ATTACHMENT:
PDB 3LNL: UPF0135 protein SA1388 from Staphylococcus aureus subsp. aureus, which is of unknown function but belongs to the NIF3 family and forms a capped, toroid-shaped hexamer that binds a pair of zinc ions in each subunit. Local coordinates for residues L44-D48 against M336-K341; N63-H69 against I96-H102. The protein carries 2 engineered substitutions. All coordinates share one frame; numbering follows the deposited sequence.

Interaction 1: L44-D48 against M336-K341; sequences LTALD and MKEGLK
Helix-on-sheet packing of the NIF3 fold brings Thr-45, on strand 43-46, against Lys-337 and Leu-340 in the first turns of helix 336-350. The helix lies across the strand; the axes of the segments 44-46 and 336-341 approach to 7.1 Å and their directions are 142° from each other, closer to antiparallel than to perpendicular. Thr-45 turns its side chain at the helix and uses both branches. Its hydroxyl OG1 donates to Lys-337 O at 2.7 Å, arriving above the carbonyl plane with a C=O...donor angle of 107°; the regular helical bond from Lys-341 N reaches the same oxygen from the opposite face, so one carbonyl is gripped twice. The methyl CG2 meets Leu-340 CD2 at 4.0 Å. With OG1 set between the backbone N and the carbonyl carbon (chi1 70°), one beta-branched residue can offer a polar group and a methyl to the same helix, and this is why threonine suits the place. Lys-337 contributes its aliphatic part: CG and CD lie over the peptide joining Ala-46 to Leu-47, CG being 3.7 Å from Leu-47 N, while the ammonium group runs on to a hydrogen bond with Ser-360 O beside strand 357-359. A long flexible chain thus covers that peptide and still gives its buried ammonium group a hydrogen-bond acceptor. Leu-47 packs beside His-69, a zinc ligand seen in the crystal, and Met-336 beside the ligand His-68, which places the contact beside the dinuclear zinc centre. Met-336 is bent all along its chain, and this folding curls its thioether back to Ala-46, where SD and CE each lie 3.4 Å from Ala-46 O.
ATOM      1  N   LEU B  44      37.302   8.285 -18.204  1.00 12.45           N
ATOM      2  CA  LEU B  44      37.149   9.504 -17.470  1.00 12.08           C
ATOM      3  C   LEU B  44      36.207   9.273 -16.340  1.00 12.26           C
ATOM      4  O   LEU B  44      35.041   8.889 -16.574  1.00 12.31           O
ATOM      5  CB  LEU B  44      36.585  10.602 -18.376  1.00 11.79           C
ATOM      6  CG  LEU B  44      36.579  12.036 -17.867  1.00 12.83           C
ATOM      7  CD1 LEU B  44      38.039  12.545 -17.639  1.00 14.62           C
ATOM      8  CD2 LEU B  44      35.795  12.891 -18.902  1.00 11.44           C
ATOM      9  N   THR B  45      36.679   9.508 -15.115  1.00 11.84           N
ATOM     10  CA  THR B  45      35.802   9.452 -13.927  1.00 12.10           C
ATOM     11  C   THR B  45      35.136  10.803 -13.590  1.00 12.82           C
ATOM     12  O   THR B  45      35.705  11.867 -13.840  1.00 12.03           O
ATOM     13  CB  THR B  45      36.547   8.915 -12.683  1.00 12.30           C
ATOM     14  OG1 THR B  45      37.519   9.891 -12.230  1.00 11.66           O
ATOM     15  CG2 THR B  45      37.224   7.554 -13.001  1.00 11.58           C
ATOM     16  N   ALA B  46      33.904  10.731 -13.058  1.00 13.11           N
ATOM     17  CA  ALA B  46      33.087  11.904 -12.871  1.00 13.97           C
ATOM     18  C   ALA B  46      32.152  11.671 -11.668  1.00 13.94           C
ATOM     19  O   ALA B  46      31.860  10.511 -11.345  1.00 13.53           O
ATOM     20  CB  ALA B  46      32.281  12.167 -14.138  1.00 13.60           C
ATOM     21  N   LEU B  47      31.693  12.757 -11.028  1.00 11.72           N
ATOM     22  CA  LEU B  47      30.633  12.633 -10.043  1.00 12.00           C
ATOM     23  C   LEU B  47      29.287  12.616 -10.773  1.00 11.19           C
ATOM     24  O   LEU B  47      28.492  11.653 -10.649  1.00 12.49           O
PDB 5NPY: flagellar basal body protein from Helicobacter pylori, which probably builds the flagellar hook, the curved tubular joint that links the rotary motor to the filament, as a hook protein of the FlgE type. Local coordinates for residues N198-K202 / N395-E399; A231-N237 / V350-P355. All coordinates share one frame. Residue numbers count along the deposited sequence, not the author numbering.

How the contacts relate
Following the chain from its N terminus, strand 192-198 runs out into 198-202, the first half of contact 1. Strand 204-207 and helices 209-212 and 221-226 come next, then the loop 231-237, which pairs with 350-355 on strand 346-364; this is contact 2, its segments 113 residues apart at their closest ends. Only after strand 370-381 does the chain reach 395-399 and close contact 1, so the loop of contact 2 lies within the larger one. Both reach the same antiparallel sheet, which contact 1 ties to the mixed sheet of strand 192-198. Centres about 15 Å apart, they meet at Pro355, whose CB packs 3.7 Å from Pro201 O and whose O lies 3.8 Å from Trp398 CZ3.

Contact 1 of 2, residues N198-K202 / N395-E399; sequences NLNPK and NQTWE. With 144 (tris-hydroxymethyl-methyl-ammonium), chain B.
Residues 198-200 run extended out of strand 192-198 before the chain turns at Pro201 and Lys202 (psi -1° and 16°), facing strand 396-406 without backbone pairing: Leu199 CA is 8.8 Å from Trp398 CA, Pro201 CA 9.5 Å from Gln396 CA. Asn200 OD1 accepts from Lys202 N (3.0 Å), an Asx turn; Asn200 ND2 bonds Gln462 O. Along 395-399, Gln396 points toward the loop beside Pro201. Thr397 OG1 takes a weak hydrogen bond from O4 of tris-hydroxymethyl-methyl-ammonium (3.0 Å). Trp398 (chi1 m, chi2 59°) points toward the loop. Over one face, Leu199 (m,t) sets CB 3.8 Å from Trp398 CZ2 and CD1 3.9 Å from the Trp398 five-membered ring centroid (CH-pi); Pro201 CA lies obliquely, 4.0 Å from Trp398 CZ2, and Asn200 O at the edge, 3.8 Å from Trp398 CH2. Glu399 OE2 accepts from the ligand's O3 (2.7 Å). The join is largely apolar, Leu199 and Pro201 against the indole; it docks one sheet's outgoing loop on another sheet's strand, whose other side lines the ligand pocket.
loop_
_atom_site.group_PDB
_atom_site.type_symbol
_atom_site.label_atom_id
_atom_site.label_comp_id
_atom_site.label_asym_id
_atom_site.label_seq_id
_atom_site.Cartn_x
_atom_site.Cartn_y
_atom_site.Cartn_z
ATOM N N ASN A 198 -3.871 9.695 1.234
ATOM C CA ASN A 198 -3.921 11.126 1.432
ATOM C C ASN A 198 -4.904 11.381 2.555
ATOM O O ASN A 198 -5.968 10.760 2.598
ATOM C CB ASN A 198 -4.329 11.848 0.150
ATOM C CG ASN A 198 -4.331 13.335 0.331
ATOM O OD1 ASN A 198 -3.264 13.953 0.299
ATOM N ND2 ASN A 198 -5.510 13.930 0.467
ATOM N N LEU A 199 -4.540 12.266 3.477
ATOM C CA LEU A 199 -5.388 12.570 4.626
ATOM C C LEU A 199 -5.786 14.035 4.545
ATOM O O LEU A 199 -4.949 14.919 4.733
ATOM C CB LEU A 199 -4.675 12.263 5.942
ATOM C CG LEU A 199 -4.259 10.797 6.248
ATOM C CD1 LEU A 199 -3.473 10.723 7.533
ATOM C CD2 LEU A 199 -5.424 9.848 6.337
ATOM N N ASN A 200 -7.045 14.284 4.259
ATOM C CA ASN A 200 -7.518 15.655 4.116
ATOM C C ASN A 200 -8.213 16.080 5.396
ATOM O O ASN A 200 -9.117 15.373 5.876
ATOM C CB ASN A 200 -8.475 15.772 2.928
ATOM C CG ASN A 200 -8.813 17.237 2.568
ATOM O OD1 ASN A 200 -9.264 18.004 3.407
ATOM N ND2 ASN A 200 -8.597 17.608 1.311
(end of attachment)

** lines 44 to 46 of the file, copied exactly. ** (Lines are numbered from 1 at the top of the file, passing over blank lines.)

ATOM C CA ASN A 198 -3.921 11.126 1.432
ATOM C C ASN A 198 -4.904 11.381 2.555
ATOM O O ASN A 198 -5.968 10.760 2.598